Phou Khout

Phou Khout

Get off the beaten trail

More on Phonsavan

Found off of Route 7, Phou Khout (also Kood, Kout) is an interesting and remote side adventure 43 kilometres from Phonsavan. The district can be combined with Muang Soui (Nong Tang) for a long day trip from the city.

Travelfish says:

Phou Khout is a tantalising dot on the government’s tourism maps but there’s little information to be found, except when digging through the history of the Secret War. Phou Khout mountain and ridgeline overlooked Muang Soui valley, and both were battled over by the communist Pathet Lao, the People’s Army of Vietnam (PAVN), the neutralists, the Royal Lao Army and the covert American CIA-backed operation. If interested in its significance, read up on Operation Triangle (1964), Operation Off Balance (1969) and Kou Kiet/Operation About Face (1969).

Russian–supplied war detritus by the road. : Cindy Fan.
Russian–supplied war detritus by the road. Photo: Cindy Fan

For a traveller, Phou Khout feels like an off-the-beaten track frontier with a spectacular recently opened viewpoint, an abandoned army tank and more of those mysterious jars, a cluster that tourists rarely visit.

The turnoff is on Route 7, some 43 kilometres from Phonsavan, and about five kilometres shy of Nong Tang. There is a sign for “Phou Kood Memorial Park”. Turn and drive along good paved road. Along the way, if it hasn’t been moved, after one kilometre on the lefthand side is an abandoned wreck of PT-76 Russian tank, abandoned in 1964 and bombed in 1969. It’s rare to see a large war relic out in the open like this. The SAM missile in Attapeu comes to mind and even that’s been painted over. Hopefully someone won’t take this for scrap metal.

Do enjoy the views. : Cindy Fan.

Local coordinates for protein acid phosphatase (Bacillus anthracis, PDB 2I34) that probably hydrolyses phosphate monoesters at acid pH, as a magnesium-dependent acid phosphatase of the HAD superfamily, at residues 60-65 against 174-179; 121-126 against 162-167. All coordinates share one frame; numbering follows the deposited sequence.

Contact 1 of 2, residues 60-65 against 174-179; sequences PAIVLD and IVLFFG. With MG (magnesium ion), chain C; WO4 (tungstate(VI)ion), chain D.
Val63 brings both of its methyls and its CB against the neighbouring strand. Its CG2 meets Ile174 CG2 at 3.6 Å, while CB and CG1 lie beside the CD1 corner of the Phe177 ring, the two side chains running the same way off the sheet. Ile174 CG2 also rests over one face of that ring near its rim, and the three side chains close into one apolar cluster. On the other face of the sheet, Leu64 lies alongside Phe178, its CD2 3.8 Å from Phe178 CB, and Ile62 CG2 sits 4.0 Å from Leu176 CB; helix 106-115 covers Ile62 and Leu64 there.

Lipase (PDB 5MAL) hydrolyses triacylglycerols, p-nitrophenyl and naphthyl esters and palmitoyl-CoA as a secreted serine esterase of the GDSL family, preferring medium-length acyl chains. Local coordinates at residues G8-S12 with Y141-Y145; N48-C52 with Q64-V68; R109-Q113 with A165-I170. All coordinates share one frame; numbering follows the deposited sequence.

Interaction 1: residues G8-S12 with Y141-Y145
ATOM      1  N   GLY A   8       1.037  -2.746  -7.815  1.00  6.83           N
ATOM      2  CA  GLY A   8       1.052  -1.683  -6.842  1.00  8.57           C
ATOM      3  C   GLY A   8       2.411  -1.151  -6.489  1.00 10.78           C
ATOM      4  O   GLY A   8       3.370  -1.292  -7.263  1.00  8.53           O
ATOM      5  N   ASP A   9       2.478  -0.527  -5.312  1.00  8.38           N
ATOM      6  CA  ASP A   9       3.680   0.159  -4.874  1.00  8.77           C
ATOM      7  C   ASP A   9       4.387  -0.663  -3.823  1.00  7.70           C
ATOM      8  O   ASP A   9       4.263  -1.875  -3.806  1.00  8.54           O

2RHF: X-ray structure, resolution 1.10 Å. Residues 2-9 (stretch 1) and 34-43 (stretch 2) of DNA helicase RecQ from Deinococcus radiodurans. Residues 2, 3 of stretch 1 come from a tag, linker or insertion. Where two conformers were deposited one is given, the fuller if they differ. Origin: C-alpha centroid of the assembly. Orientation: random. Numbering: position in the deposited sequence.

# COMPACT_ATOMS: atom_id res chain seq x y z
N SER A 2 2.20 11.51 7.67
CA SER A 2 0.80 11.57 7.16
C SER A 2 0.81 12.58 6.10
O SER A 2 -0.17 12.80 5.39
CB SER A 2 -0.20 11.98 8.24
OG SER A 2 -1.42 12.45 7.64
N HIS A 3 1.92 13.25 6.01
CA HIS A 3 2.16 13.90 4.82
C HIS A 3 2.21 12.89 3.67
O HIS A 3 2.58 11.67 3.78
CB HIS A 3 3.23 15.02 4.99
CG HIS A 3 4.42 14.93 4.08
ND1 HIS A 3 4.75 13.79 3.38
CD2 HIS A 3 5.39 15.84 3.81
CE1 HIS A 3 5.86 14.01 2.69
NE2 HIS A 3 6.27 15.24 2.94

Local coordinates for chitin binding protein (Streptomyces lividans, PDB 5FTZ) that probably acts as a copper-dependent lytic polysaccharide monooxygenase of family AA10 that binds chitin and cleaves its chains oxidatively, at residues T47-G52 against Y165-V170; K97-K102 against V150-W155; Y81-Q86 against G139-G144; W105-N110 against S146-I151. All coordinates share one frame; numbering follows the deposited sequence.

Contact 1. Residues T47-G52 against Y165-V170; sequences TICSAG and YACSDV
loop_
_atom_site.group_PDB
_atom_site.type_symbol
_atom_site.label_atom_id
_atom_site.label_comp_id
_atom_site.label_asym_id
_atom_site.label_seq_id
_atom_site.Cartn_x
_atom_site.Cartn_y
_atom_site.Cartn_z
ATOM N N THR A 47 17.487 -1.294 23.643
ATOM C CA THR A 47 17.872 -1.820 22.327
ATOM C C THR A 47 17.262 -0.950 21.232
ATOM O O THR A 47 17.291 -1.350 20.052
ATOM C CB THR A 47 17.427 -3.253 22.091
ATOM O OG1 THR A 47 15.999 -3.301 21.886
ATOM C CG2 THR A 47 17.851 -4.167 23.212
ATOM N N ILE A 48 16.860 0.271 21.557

Do enjoy the views. Photo: Cindy Fan

About 4.5 kilometres from Route 7 is a main junction where the road forks left to Mithouna Guesthouse and in the middle is a big placard “Welcome to Phou Kood Memorial Park, 7 km”. Take the right fork and follow this main road, which crosses a bridge. After 2.2 kilometres, you’ll pass a road on the righthand side—keep it in mind, we’ll get back to it. Just continue on until the paved road ends.

On the left should be a road (in 2018, it looked newly cut and was topped with gravel) that leads 3.5 kilometres up, up and up to the peak of Phou Khout. Be careful, the last part before the top is extremely steep. You’re almost there but not quite: secure the bike and hike 300 metres on the trail through the forest to reach the peak for a view, spectacular on a clear day.

A jar in a grove at Ban Song Hat. : Cindy Fan.
A jar in a grove at Ban Song Hat. Photo: Cindy Fan

To see jars without tourists crowds and if you can handle an unpaved road, head back down to the main road and backtrack to that spot mentioned earlier. Turn left and follow the dirt road for 11 kilometres to Ban Song Hak: on the way at the midpoint, there’s a village—turn right to continue on the road to Ban Song Hak. The jars are in a grove of trees on a gentle sloping hill immediately on the lefthand side after the village. There are MAG clearance markers in the ground at the grove.

If time allows once back on Route 7, it’s just five kilometres on to Nong Tang to see Nong Tang Lake, Tham Pha Buddha Cave and the remnants of CIA airstrip Lima Site-108.

Contact details for Phou Khout

Address: 43km from Phonsavan
Coordinates (for GPS): 103º2'35.6" E, 19º33'34.45" N
See position in Apple or Google Maps: Apple Maps | Google Maps

Reviewed by

Cindy Fan is a Canadian writer/photographer and author of So Many Miles, a website that chronicles the love of adventure, food and culture. After falling in love with sticky rice and Mekong sunsets, in 2011 she uprooted her life in Toronto to live la vida Laos. She’s travelled to over 40 countries and harbours a deep affection for Africa and Southeast Asia. In between jaunts around the world, she calls Laos and Vietnam home where you’ll find her traipsing through rice paddies, standing beside broken-down buses and in villages laughing with the locals.

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